Smartphone launches have been fairly ho-hum affairs of late. Flagship devices boil down to either Samsung and Android or Apple and iOS. The buzz from various manufacturers about the generational improvements to any given device are inversely proportional to that device’s actual improvements.
Based on the reviews its getting, the Galaxy S7 never got that memo. Nearly every single review mentions perfection: Gizmodo calls it “Inching Towards Perfection,” CNET raves it’s “The Phone to Beat,” the Verge declares it “On the Edge of Perfection,” the WSJ claims its “Head of the Smartphone Class,” and TechRadar declares it “Iterative Perfection.” And our own PCMag says the Galaxy S7 “delivers the best Android smartphone performance in a relatively small package.”
In short: Everybody loves Hypnotoad Samsung.
The Galaxy S7 comes in two flavors: The 5.1-inch Galaxy S7, and the 5.5-inch Galaxy S7 Edge. The S7 is physically nearly identical to the older S6 — it’s ever-so-slightly heavier and thicker, but you won’t notice unless you put the two devices side-by-side. What you will notice is that both the S7 and S7 Edge use a curved back meant to help the device fit more comfortably in the hand. This is a feature that’s been carried over from the Note 5, and everyone seems to agree that it makes the large device far more comfortable to hold. As a long-time small-phone devotee (I prefer devices sized like the old iPhone 5/5c), I doubt it would make a believer out of me, but if you’re a large phone fan, it seems a worthy change.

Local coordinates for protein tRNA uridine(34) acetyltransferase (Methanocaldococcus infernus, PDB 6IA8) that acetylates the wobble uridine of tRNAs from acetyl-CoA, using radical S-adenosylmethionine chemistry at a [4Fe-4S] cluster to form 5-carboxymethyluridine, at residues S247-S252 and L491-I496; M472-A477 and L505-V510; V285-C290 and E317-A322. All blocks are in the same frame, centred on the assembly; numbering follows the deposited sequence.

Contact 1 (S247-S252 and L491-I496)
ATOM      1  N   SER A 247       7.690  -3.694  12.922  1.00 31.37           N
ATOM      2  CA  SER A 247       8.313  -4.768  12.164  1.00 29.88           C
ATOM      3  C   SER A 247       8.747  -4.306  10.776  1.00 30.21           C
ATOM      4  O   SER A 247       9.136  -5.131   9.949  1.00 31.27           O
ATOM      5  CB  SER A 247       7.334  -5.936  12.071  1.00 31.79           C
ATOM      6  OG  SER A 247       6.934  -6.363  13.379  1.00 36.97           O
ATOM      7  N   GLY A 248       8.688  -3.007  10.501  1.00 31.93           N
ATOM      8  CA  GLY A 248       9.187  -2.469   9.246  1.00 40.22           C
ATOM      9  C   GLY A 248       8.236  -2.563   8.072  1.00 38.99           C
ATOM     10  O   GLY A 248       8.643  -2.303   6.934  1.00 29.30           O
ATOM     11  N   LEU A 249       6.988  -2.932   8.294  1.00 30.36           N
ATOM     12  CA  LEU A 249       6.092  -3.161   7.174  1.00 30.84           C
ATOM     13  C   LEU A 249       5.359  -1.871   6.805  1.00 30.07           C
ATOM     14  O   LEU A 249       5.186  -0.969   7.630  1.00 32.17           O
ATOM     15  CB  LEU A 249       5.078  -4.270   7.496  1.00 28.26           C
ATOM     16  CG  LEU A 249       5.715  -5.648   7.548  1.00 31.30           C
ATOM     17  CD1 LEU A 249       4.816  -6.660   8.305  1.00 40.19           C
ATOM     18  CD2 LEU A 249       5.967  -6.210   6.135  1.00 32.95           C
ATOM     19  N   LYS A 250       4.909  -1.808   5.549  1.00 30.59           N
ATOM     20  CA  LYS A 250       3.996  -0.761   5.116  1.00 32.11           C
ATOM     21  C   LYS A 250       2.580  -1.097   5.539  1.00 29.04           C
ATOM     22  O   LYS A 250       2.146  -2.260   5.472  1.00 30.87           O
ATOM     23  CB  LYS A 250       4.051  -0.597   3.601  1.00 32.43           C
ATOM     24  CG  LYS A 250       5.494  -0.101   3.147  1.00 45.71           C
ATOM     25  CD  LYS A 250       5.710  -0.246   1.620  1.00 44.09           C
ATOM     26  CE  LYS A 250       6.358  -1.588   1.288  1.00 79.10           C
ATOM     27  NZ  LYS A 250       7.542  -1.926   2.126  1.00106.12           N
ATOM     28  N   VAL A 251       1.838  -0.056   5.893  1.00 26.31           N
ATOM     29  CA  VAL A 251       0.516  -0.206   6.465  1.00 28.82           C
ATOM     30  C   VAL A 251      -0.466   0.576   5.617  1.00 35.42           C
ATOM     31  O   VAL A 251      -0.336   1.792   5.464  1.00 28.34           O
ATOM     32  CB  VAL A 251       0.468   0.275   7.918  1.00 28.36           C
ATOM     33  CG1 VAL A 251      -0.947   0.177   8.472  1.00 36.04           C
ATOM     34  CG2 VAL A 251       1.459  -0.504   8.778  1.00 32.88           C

Everyone loves the additional water proofing, the return of the microSD slot, and the hardware specifications. The Galaxy S7’s battery is still non-removable, but Samsung at least made an effort to jam more battery power into the device. Battery capacity on the S7 is up 17.6% to 3000mAh, while the S7 Edge increases 38.5%, to 3600mAH. That’s a huge jump in capacities, and everyone again reports that this improvement isn’t sucked down by faster processors or power-hungry features. I’ll wait to see some formal testing before declaring the S7 a full-day champion, but early data on this front seems unilaterally positive.
Of cameras and performance
Thus far, the S7’s improvements are a mixture of bringing back features Samsung never should have cut from the S6 family and iterative improvements. The one quantum leap everyone refers to is the camera and its capabilities. TechRadar has published some photos from the S7, and while it’s not the full-on comparison we’d like, the S7 shots are amazing in their own right. Low-light photography is widely praised, especially compared with the iPhone 6s/6s Plus.
App performance is a mixed bag. “The S7 is as slow as a Jamaican bobsled team when it comes to opening big apps and detailed documents,” the Gizmodo review says. “I tested Marvel’s Contest of Champions load time against the iPhone 6s and the S7 took several seconds longer to get the game going.” The site shows video evidence of the S7 against the iPhone 6s, and the Apple device is faster when working with large PDFs or complex programs. Bloatware is also a common complaint, though the degree to which this matters varies by reviewer (some dismiss the issue as more of the same, other sites harp on the problem).
These minor issues may be resolved by an update in the future, and overall reviewer opinion of Samsung’s new S7 is extremely positive. At the end of the day, the broad consensus is that this is the best Galaxy device Samsung has ever built. Both the S6 and S5 failed to live up to Samsung’s sales expectations — we’ll have to wait and see if the Samsung Galaxy S7 will continue trending downwards, or prove the exception to the rule. The review consensus is that Samsung has lobbed the ball squarely back into Apple’s turf.
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